Computer-aided diagnosis of hepatocellular carcinoma and hepatic cavernous hemangioma using non-enhanced MRI with a random forest classifier
Jingjun Wu1, Ailian Liu1, Jingjing Cui2, and Lizhi Xie3

1Department of Radiology, The First Affiliated Hospital of Dalian Medical University, Dalian, China, 2Huiying Medical Technology Co., Ltd., Beijing, China, 3GE Healthcare, MR Research, Beijing, China


The current study aims to develop a computer-aided diagnosis (CAD) system and assess its ability in identification of hepatocellular carcinoma (HCC) and hepatic cavernous hemangioma (HCH) using non-enhanced MRI with a random forest classifier. Good performance was observed in this CAD system based on out-phase images.


Hepatocellular carcinoma (HCC) and hepatic cavernous hemangioma (HCH) are the two most common types of malignant and benign hepatic tumors respectively1,2. In MRI, contrast enhanced images are often used for differential diagnosis of HCC and HCH. However, for patients that may not take contrast injection, MR diagnosis may be problematic as non-contrast images feature inferior diagnosis accuracy. With the recent development of computer-aided diagnosis (CAD) in radiology, novel quantitative imaging biomarkers become feasible3. In this study, we aim to develop a CAD system and evaluate its feasibility in identification of HCC and HCH using non-enhanced MRI with a random forest classifier.

Material and Methods

A total of 446 lesions in 369 pathologically confirmed patients (HCC: n=222/446; HCH: n=224/446) were enrolled in this retrospective study. On dual-echo T1WI (in-phase, out-phase), T2WI and DWI images, two radiologists with 3 years-clinical experience were blinded to all patients’ information and manually outlined the lesions. A representative set of patient images of HCC and HCH with outlined lesion regions that were used in feature derivations were shown in Fig.2. 1029 features were calculated and were classified as first order statistic ,shape, gray level co-occurence matrix (GLCM), gray level run length matrix (GLRLM) and gray level size zone matrix (GLSZM), which were also transformed by exponential, square, square root, logarithm and wavelet (wavelet-LHL、wavelet-LHH、wavelet-HLL、wavelet-LLH、wavelet-HLH、wavelet-HHH、wavelet-HHL、wavelet-LLL). In addition, variance threshold, select K best and lasso algorithms were used in the derivation of the features, and random forest classifier was used to identify HCC and HCH based on extracted features. 80% of the samples were randomly selected as training data set, whereas the rest data set was used as the test cohort. Four indicators (recall, precision, f1-score, support) and the area under receiver-operating characteristic curve (AUC) were used to assess the performance of training model. The overall flow chart of the proposed CAD system is illustrated in Fig.1.


Based on out-phase images, random forest classifier showed the best performance in identifying HCC and HCH. On out-phase images, the optimal value of the lasso tuning parameter (alpha) and 24 features which were correspond to the optimal alpha were extracted following coefficients in lasso model (Fig.3). Then, random forest classifier was used to identify HCC and HCH. For HCH, the value of precision, recall, f1-score, support were 0.8, 0.77, 0.78, 47, and for HCC, the corresponding values were 0.75, 0.79, 0.77, 42, respectively (Table 1). And there was a maximum AUC of 0.78 (95% CI: 0.70-0.85) with sensitivity of 0.79 and specificity of 0.77 obtained based on out-phase images (Fig.4).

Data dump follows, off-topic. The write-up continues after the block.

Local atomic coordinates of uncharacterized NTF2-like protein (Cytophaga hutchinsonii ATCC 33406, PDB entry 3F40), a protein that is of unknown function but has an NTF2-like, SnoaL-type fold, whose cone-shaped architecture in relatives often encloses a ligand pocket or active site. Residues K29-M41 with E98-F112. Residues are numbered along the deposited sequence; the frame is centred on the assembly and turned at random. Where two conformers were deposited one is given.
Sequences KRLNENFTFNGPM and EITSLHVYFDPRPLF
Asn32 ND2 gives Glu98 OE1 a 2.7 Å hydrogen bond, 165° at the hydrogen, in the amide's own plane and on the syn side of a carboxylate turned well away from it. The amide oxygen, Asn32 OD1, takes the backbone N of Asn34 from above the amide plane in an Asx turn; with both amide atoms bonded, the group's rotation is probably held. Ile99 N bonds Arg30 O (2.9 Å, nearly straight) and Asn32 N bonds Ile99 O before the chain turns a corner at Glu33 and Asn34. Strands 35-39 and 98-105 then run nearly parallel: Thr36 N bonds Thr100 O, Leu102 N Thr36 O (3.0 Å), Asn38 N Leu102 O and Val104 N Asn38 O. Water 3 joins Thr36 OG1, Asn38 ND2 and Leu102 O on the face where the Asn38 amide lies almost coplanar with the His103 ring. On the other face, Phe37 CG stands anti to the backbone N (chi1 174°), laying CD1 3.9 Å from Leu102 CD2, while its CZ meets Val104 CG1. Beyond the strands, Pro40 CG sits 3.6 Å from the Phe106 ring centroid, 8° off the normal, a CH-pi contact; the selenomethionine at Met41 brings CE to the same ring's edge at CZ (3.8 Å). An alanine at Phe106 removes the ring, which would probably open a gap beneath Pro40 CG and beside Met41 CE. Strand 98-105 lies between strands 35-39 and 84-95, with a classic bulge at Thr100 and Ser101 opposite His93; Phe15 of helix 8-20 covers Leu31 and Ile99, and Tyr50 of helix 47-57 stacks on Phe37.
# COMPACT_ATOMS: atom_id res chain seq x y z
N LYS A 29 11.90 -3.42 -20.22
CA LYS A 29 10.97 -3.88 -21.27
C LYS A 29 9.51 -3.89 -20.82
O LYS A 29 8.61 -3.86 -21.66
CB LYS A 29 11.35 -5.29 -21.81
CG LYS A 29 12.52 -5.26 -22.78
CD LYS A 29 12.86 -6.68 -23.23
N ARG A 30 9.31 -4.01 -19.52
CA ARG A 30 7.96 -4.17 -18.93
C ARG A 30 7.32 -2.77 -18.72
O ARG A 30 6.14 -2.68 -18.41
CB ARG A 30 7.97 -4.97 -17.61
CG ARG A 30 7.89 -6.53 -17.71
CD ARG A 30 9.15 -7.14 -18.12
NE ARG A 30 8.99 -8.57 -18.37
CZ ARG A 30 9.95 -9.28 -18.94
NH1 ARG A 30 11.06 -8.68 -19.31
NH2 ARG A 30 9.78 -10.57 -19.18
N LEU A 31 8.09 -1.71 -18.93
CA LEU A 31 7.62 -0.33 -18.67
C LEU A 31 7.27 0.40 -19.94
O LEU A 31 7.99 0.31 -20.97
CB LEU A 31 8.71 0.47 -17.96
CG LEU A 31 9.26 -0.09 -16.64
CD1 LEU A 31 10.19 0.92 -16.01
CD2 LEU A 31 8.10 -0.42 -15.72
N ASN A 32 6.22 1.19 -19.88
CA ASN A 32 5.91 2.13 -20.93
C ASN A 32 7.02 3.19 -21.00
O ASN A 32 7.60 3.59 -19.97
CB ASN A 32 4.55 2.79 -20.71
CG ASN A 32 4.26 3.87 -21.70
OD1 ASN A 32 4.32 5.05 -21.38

Discussion and Conclusion

In this work, a CAD system for the identification of HCC and HCH using non-enhanced MRI was proposed. Through the calculation of random forest classifier on dual-echo T1WI (in-phase, out-phase), T2WI and DWI images respectively, it was seen that out-phase images showed the best performance.


No acknowledgment found.


1. Omata M, Cheng AL, Kokudo N, et al. Asia-Pacific clinical practice guidelines on the management ofhepatocellular carcinoma: a 2017 update. Hepatology International. 2017;11(4):317.

2. Ghouri YA, Mian I, Rowe JH. Review of hepatocellular carcinoma: Epidemiology, etiology, and carcinogenesis. Journal of Carcinogenesis. 2017;16(1):1.

3. Gillies RJ, Kinahan PE, Hricak H. Radiomics: Images Are More than Pictures, They Are Data. Radiology. 2016;278(2):563.


Figure 1. Flow diagram of our CAD system.

Figure 2. Imaging segmentation of HCC (A, B, C, D) and HCH (E, F, G, H). The ROIs which enclose the boundary of target lesions on in-phase (A, E), out-phase (B, F), T2WI (C, G) and DWI (D, H) are depicted.

Figure 3. Lasso model: coefficients of extracted features in out-phase images. Using LASSO model, the optimal value of the lasso tuning parameter (alpha) is found (A). Twenty-four features which are correspond to the optimal alpha value are extracted following coefficients (B).

Figure 4. ROC analysis of random forest classifier on in-phase, out-phase, T2WI and DWI respectively. There is a maximum AUC (0.78; 95% CI: 0.70-0.85) on out-phase images which means best performance to identify HCC and HCH.

Table 1. Evaluation of training model by indicators– precision, recall, f1-score, support

Proc. Intl. Soc. Mag. Reson. Med. 26 (2018)